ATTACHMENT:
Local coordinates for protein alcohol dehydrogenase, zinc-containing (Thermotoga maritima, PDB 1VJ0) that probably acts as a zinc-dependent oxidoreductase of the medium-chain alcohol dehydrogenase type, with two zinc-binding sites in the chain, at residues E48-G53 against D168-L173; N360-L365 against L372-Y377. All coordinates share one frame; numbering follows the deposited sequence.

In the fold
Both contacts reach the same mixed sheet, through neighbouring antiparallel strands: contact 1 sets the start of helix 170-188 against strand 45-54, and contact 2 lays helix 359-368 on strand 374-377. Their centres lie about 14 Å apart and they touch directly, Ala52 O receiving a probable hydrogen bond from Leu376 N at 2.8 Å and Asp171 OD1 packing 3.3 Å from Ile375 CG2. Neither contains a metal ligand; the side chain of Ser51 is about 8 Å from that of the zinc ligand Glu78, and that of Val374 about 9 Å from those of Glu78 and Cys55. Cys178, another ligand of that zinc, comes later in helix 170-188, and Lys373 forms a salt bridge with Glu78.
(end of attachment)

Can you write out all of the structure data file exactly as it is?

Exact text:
Local coordinates for protein alcohol dehydrogenase, zinc-containing (Thermotoga maritima, PDB 1VJ0) that probably acts as a zinc-dependent oxidoreductase of the medium-chain alcohol dehydrogenase type, with two zinc-binding sites in the chain, at residues E48-G53 against D168-L173; N360-L365 against L372-Y377. All coordinates share one frame; numbering follows the deposited sequence.

In the fold
Both contacts reach the same mixed sheet, through neighbouring antiparallel strands: contact 1 sets the start of helix 170-188 against strand 45-54, and contact 2 lays helix 359-368 on strand 374-377. Their centres lie about 14 Å apart and they touch directly, Ala52 O receiving a probable hydrogen bond from Leu376 N at 2.8 Å and Asp171 OD1 packing 3.3 Å from Ile375 CG2. Neither contains a metal ligand; the side chain of Ser51 is about 8 Å from that of the zinc ligand Glu78, and that of Val374 about 9 Å from those of Glu78 and Cys55. Cys178, another ligand of that zinc, comes later in helix 170-188, and Lys373 forms a salt bridge with Glu78.